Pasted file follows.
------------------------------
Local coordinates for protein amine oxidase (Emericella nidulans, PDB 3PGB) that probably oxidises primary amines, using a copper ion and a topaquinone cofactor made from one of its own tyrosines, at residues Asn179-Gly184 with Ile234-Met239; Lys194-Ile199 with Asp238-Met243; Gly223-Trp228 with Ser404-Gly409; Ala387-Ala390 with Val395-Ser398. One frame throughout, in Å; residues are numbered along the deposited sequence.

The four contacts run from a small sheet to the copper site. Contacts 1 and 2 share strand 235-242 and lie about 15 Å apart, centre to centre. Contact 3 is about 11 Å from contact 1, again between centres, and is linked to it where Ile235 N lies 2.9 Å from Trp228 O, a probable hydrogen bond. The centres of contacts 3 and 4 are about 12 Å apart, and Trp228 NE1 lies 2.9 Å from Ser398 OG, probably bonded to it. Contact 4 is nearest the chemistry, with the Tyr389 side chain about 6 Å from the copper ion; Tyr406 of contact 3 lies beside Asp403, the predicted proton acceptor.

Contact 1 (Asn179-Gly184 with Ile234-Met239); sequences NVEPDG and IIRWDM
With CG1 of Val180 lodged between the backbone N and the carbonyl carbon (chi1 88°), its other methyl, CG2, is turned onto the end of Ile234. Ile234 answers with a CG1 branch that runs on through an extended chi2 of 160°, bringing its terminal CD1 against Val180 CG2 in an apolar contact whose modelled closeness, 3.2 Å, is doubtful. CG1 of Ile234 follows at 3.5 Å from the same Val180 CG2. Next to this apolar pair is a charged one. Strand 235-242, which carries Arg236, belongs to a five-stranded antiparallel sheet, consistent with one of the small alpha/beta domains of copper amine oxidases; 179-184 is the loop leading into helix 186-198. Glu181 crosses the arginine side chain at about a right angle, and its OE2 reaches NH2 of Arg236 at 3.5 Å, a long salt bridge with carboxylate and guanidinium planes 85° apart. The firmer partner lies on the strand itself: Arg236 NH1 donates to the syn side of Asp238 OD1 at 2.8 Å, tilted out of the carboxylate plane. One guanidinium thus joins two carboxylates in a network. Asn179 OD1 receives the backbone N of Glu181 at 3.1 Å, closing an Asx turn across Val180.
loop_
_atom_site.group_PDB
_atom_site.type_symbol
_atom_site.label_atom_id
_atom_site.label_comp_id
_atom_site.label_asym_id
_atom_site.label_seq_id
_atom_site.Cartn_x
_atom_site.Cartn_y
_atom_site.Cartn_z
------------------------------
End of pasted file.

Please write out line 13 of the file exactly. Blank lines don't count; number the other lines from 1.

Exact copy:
_atom_site.Cartn_y